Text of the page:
Wednesday, January 18, 2017

Orang-Pendek: on the Track of Sumatra's `Short Man'

From the earliest age I suffered from that wonderful malady men call 'wanderlust. Growing up with thrilling and exotic images of distant lands and strange creatures from magical series like The World About Us and Life on Earth, I would always be dissatisfied with suburban, industrial England. Add to the mix an early addiction to Jon Pertwee's Doctor Who, then is it any wonder I became a cryptozoologist?

This section was written by Richard Freeman from the book "Wood Knocks" by David Weatherly

My work has taken me to every continent save Antarctica. I have searched for the Tasmanian wolf, the Mongolian death worm, the yeti, the giant anaconda, the almasty and many other creatures, but it is Sumatra and its 'short man' that keep calling me back.

Orang-pendek means 'short man' in Indonesian. The creature is said to be powerfully built and immensely strong, but relatively short at around 3 to 5 feet in height. It walks upright like a man and rarely, if ever, moves on all fours. It is generally said to have dark brown, grey or black fur, but honey-coloured or reddish hair has been reported. Sometimes a long mane of hair that falls down to the shoulders is also mentioned.

The orang-pendek generally seems to be a solitary creature, though there are rare reports of groups of them being seen together. Many Indonesians fear the orang-pendek on account of its massive strength, but it is not thought of as aggressive. Often the creature will move away from any human it sees. It is said to occasionally use rocks and sticks as crude weapons, hurling them when it feels threatened. Like most wild animals it is probable the orang-pendek might become aggressive if cornered or surprised.

Its diet is primarily herbivorous, consisting of fruits, vegetables and tubers. There are some reports of the animal ripping open logs to get at insect larvae. Rare reports tell of it taking fish and freshwater molluscs. Early reports tell of some of them feeding off the flesh of dead rhinoceros that had fallen into native pit traps.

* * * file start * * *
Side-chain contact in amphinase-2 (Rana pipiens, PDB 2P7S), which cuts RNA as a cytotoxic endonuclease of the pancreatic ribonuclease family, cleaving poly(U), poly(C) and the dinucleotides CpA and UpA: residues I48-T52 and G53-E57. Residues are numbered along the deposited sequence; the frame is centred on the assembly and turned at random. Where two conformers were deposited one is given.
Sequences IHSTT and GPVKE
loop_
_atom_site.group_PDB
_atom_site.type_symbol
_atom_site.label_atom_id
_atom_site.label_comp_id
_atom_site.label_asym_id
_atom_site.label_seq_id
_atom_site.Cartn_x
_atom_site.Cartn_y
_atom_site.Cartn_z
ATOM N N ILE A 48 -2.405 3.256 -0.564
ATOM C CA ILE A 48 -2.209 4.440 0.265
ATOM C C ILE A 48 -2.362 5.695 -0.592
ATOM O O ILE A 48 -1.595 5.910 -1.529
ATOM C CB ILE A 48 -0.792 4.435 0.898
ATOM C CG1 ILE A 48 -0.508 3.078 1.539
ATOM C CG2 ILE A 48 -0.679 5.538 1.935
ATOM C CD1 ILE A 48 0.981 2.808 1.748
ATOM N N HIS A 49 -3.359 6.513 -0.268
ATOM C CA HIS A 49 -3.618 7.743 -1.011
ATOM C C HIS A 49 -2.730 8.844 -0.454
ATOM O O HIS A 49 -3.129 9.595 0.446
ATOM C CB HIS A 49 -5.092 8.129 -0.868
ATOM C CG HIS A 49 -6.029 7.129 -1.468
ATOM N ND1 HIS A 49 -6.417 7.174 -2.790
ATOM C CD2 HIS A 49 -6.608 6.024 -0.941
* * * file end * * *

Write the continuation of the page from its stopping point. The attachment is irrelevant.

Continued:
Native knowledge of the creature goes back into the mists of history, and there are a number of localized names for the orang-pendek around the Island. It is called sedapa or sedapak in the south-eastern lowlands. Gugu is the name in southern Sumatra, whilst in the Rawas district it is atu rimbu. In Bengkulu it is known as sebaba.

One of the earliest accounts comes from William Marsden in his 1784 book, 'The History of Sumatra: containing an account of the government, laws, customs and manners of the native inhabitants, with a description of the natural productions, and a relation of the ancient political state of that island.'

William Marsden (1754-1836) was an English orientalist who joined the East India Company at the age of 16 and was sent to Sumatra, where he became principal secretary (presumably a liaison) to the Dutch Colonial government. In his book he mentions a race of wildmen covered in long hair and rarely met with.

There are many instances of encounters with the orang-pendek during the Dutch Colonial period, and in particular the first few decades of the 20th century. During this time much was written about it. Interest waned in the 1930s, and apart from a chapter dedicated to the orang-pendek in Bernard Huevelmans' book 'On the Track of Unknown Animals: the creature was almost forgotten.

As Indonesia opened up as a tourist destination in the 1980s new reports began to come in. They were consistent and sometimes made by highly reliable people. There is not the space here to leg the legion of sightings, but a fairly comprehensive list may be found in my book `Orang-pendek: Sumatra's Forgotten Ape.'

Instead, here I will concentrate on my own experiences and my own thoughts on the animal.

I first ventured into the rainforests of Sumatra in June 2003. The small expedition team consisted of Dr. Chris Clark, Jon Hare and myself. We contacted Debbie Martyr, a travel writer turned conservationist. Debbie, who now resided in West Sumatra, had become the head of the Indonesian tiger conservation group. She has seen the orang-pendek on more than one occasion. Debbie was very helpful, suggesting where to look and what guides to employ.